The main tangible outcome is a new course in automation with 8 modules, each concerning a particular level of depth in knowledge, skills and understating, for a given level of seniority and concerning a given job function. The second outcome is expected to be the intended adaptation of an e-learning platform with assessment facilities currently under development in E-GMDSS (2006) or use of an earlier platform developed in a previous EU funded project by one of the partners (Ziarati, 2002). The team building module may replace the existing non-standard, but on high demand courses such as Bridge Resource Management and Ship Handling. Since the intention is to adapt e-learning and e-assessment both in the training and learning methods, viz., self-learning and self-assessment tools, the project products, as stated earlier, will target a wider audience including active seafarers working on board automated vessels.

The main intangible outcome is that the course would provide an opportunity for many rating and officers with no or little knowledge of automation to acquire the necessary expertise and seek employment on board vessels with automated systems. The knowledge needed for example by Engineers and Deck officer on board a vessel has to match the complexity of the automated system and other related equipment they operate. To ensure this will be the case the course is designed to be a bolt-on programme and capable of being up-dated. There has been a shift from component based training to system-based training and the focus is on team operation viz., bringing the bridge team to work effectively as a team and in turn making sure that the Engine personnel and Deck crew work in harmony particularly in emergency situations. The latter consideration is as important today and it has been in the past. The e-learning and e-assessment tools and internet software interfaces already available will be adapted for application in delivery of the intended course/modules would be able to be applied in the delivery of other units of training and as self-learning/assessment tool.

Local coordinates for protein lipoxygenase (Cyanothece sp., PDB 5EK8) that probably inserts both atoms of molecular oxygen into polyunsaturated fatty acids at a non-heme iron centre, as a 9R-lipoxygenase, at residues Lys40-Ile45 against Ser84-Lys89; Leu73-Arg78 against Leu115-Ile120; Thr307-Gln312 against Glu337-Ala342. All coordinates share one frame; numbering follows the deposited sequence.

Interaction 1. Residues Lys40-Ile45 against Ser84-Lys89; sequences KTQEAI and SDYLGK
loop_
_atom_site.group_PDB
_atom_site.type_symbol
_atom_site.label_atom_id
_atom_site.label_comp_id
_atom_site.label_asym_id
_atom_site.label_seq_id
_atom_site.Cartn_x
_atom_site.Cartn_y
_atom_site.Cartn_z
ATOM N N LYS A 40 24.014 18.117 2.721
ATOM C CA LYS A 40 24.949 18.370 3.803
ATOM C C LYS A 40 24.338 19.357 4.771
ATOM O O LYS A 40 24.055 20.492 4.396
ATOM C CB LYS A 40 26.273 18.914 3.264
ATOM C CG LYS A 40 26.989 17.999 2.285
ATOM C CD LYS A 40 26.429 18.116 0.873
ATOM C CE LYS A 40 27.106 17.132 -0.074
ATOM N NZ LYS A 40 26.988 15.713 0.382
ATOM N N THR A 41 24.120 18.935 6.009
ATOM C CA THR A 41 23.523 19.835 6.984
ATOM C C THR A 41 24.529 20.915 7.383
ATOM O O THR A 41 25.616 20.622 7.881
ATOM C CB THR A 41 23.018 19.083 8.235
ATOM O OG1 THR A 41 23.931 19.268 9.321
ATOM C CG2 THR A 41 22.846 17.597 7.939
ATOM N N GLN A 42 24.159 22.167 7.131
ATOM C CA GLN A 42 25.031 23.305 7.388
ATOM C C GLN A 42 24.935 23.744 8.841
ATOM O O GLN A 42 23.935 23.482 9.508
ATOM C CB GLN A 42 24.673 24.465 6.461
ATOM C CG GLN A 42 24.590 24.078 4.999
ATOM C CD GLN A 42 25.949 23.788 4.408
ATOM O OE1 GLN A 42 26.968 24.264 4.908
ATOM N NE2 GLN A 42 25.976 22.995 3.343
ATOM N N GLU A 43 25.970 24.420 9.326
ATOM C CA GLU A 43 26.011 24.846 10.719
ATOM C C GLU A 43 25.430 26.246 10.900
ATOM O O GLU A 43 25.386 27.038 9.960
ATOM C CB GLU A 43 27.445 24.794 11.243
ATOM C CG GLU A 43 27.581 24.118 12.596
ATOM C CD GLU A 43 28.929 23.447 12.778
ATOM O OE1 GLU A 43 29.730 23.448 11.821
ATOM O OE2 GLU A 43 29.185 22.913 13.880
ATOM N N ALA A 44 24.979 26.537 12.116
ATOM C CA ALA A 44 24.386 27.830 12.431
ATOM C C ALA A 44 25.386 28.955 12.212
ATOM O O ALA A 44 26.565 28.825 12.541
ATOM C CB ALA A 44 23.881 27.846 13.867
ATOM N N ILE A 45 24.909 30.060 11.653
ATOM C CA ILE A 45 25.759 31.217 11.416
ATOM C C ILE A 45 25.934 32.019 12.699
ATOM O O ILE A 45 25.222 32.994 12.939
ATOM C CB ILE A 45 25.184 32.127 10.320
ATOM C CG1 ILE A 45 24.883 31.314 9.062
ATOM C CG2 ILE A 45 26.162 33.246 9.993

Impact will be substantial as this project responds to an internationally acknowledged problem which the partnership is confident of resolving and since the social partners including employers and ship owners are involved in the proposed project the impact is expected to include widespread use of the course in partner (expected use of internet portals and e-learning and assessment - a transfer of knowledge from an existing Leonardo project EGMDSS, 2006 - 2008) and other EU countries and obtain recognition (a transfer from a recent successful Leonardo project Safety On Sea – SOS, 2005 – 2007) for it.